Some people mistakenly call crowns “fake teeth,” but a crown is actually more like a hard hat for your existing tooth, covering all visible parts of the tooth and restoring its shape, size, and function.
There are 4 reasons why you might need a crown:
- You have a cavity that is too large for a filling.
- You have a tooth that is cracked, broken, or worn down.
- You have had a root canal treatment.
- You have a misshapen or discolored tooth and want to improve your smile.
What Are Crowns Made From?
Crowns are made from several types of materials, including metal alloys, ceramics, all-porcelain or porcelain-fused-to-metal, or composite resin. Dr. Sean Simper and our expert team will help you decide based on the location of the tooth and your personal preference!
Metal crowns offer the best results in terms of wear and tear, and are a great option for back teeth. They rarely chip or break, and are notable for their ability to withstand biting forces. Porcelain fused to metal crowns are more natural looking and are a good choice for front or back teeth. All-porcelain crowns most closely resemble a natural tooth, and are an excellent choice for front teeth.
What is the Process for Dental Crowns?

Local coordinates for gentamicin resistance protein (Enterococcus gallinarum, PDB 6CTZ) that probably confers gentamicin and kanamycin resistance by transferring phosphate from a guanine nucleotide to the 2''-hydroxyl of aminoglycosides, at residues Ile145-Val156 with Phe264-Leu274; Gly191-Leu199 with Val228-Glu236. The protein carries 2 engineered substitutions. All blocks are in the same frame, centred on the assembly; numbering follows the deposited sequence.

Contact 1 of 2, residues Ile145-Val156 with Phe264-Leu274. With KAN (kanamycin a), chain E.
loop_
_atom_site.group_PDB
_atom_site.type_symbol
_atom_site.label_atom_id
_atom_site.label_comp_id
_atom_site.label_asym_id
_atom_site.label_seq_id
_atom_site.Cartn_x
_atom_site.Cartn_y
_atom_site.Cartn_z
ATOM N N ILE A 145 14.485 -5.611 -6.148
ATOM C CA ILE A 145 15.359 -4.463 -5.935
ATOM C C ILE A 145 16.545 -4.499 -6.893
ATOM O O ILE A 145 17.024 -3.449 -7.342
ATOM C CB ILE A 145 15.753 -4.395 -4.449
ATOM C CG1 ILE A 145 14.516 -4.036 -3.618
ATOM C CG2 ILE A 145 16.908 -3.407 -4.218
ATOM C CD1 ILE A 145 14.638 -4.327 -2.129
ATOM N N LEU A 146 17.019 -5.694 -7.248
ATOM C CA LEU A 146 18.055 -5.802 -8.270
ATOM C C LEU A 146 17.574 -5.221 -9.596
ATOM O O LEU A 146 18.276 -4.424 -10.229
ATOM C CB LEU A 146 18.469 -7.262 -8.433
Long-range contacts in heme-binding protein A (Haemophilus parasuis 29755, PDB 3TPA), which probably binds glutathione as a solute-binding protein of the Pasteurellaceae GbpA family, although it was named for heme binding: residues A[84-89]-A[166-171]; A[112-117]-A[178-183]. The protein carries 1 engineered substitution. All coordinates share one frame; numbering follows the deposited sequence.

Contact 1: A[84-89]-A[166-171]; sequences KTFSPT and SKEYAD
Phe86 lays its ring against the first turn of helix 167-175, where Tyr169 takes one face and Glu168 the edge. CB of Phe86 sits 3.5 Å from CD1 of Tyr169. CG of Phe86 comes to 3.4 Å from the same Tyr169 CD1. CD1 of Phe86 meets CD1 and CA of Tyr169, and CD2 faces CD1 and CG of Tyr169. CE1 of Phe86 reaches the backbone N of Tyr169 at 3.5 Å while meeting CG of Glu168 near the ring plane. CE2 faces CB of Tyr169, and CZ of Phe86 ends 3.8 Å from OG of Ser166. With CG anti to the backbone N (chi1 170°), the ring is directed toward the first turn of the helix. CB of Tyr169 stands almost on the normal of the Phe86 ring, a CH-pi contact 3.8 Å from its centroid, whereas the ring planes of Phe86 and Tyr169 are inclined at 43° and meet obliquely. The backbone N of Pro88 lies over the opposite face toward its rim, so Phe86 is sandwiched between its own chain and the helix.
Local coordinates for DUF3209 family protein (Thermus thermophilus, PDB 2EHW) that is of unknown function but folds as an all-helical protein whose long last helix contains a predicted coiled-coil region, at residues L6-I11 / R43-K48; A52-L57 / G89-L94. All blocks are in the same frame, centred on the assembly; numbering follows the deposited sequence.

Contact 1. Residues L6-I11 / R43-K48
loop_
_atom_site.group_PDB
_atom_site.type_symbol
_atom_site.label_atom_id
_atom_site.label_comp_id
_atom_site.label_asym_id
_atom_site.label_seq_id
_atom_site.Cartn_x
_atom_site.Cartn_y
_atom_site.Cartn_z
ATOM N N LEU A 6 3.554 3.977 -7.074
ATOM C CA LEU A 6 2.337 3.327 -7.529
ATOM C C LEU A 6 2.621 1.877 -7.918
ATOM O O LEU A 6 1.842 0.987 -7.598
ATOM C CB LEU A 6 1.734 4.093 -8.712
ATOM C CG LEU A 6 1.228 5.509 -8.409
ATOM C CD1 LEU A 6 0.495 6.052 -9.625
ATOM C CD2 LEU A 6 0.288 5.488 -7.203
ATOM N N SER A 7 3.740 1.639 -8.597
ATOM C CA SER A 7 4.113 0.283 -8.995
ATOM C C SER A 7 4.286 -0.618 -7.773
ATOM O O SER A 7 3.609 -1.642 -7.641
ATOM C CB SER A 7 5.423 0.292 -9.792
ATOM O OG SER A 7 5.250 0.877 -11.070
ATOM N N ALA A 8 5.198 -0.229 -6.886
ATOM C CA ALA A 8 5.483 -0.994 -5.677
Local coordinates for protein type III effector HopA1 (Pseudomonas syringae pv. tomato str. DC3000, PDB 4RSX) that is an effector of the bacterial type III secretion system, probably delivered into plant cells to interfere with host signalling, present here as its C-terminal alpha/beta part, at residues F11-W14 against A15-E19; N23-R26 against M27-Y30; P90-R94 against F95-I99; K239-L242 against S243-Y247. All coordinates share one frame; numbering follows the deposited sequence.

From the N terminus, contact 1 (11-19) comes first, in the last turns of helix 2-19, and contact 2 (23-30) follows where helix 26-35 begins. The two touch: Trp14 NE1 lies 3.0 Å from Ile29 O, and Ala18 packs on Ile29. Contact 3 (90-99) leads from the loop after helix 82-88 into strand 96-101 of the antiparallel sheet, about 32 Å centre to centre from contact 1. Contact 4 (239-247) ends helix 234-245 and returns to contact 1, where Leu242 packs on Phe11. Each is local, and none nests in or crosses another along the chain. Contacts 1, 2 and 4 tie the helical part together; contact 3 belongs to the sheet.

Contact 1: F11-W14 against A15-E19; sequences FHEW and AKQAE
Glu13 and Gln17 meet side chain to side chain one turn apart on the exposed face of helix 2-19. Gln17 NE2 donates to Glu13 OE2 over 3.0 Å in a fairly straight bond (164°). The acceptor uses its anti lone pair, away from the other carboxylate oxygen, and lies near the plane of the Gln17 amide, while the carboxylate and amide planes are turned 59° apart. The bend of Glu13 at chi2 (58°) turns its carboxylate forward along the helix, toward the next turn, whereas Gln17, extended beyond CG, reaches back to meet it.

It usually takes two visits to complete a crown treatment. On the first visit, Dr. Simper will prepare the tooth by removing any decay, and the outer part of the tooth. Sometimes additional structure is needed to support the crown, so he will build up the core of the tooth. An impression is then made to provide a precise model for the crown. This impression is sent to a lab, where a technician fabricates your permanent crown. This usually takes about two weeks. While you wait, you will have a temporary crown. Temporary crowns are sometimes more sensitive to hot and cold. They are glued with a less-strong adhesive than your permanent crown will be, so it’s best to avoid sticky foods and chewing gum while you wait. When the permanent crown is ready, Dr. Simper will cement it to your tooth, and make any needed adjustments!
How Durable Are Crowns?
Like natural teeth, crowns can crack or break, and the tooth under the crown can still get cavities. To best care for your crown, brush your teeth twice a day and clean between your teeth daily (water irrigators are an excellent option for cleaning around crowns). Avoid chewing hard foods or other hard objects, and be sure to see Dr. Simper for regular checkups.